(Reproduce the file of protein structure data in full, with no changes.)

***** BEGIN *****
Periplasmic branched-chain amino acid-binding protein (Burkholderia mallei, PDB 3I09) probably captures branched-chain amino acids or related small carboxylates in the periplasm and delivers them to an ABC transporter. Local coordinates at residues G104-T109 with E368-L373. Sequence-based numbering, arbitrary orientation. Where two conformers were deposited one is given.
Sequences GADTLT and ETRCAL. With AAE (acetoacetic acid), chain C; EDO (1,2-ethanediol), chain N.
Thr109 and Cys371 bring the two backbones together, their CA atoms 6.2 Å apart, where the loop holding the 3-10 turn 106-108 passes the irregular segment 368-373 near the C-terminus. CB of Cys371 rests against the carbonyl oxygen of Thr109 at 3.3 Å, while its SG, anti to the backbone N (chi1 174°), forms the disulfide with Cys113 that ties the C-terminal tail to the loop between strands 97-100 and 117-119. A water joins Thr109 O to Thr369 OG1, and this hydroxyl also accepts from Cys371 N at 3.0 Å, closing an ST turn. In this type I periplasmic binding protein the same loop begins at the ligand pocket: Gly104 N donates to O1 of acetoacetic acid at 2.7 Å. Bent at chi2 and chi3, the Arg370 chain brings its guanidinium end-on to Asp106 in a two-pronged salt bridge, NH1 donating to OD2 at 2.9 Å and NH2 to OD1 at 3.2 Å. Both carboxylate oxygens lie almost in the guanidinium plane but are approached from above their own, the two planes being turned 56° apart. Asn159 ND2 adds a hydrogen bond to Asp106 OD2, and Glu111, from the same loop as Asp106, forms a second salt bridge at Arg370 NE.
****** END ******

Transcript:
Periplasmic branched-chain amino acid-binding protein (Burkholderia mallei, PDB 3I09) probably captures branched-chain amino acids or related small carboxylates in the periplasm and delivers them to an ABC transporter. Local coordinates at residues G104-T109 with E368-L373. Sequence-based numbering, arbitrary orientation. Where two conformers were deposited one is given.
Sequences GADTLT and ETRCAL. With AAE (acetoacetic acid), chain C; EDO (1,2-ethanediol), chain N.
Thr109 and Cys371 bring the two backbones together, their CA atoms 6.2 Å apart, where the loop holding the 3-10 turn 106-108 passes the irregular segment 368-373 near the C-terminus. CB of Cys371 rests against the carbonyl oxygen of Thr109 at 3.3 Å, while its SG, anti to the backbone N (chi1 174°), forms the disulfide with Cys113 that ties the C-terminal tail to the loop between strands 97-100 and 117-119. A water joins Thr109 O to Thr369 OG1, and this hydroxyl also accepts from Cys371 N at 3.0 Å, closing an ST turn. In this type I periplasmic binding protein the same loop begins at the ligand pocket: Gly104 N donates to O1 of acetoacetic acid at 2.7 Å. Bent at chi2 and chi3, the Arg370 chain brings its guanidinium end-on to Asp106 in a two-pronged salt bridge, NH1 donating to OD2 at 2.9 Å and NH2 to OD1 at 3.2 Å. Both carboxylate oxygens lie almost in the guanidinium plane but are approached from above their own, the two planes being turned 56° apart. Asn159 ND2 adds a hydrogen bond to Asp106 OD2, and Glu111, from the same loop as Asp106, forms a second salt bridge at Arg370 NE.